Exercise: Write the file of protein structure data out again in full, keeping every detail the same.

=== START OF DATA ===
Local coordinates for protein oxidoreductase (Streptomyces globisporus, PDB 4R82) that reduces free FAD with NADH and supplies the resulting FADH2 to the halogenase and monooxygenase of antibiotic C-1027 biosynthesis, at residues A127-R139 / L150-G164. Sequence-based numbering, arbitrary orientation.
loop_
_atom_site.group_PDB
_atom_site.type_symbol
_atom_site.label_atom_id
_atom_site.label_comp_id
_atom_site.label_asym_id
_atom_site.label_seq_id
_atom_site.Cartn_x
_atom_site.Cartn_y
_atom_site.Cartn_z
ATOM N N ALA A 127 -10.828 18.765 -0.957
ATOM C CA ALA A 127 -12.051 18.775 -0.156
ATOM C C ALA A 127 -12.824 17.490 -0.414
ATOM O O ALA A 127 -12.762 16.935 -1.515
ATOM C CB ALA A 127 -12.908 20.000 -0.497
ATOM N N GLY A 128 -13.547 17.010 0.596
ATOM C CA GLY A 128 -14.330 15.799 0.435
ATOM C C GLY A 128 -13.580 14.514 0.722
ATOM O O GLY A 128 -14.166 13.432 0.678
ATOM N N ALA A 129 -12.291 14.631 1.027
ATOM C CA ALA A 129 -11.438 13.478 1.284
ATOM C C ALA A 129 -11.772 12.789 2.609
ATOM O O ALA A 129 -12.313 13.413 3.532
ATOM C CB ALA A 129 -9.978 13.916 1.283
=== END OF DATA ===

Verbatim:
Local coordinates for protein oxidoreductase (Streptomyces globisporus, PDB 4R82) that reduces free FAD with NADH and supplies the resulting FADH2 to the halogenase and monooxygenase of antibiotic C-1027 biosynthesis, at residues A127-R139 / L150-G164. Sequence-based numbering, arbitrary orientation.
loop_
_atom_site.group_PDB
_atom_site.type_symbol
_atom_site.label_atom_id
_atom_site.label_comp_id
_atom_site.label_asym_id
_atom_site.label_seq_id
_atom_site.Cartn_x
_atom_site.Cartn_y
_atom_site.Cartn_z
ATOM N N ALA A 127 -10.828 18.765 -0.957
ATOM C CA ALA A 127 -12.051 18.775 -0.156
ATOM C C ALA A 127 -12.824 17.490 -0.414
ATOM O O ALA A 127 -12.762 16.935 -1.515
ATOM C CB ALA A 127 -12.908 20.000 -0.497
ATOM N N GLY A 128 -13.547 17.010 0.596
ATOM C CA GLY A 128 -14.330 15.799 0.435
ATOM C C GLY A 128 -13.580 14.514 0.722
ATOM O O GLY A 128 -14.166 13.432 0.678
ATOM N N ALA A 129 -12.291 14.631 1.027
ATOM C CA ALA A 129 -11.438 13.478 1.284
ATOM C C ALA A 129 -11.772 12.789 2.609
ATOM O O ALA A 129 -12.313 13.413 3.532
ATOM C CB ALA A 129 -9.978 13.916 1.283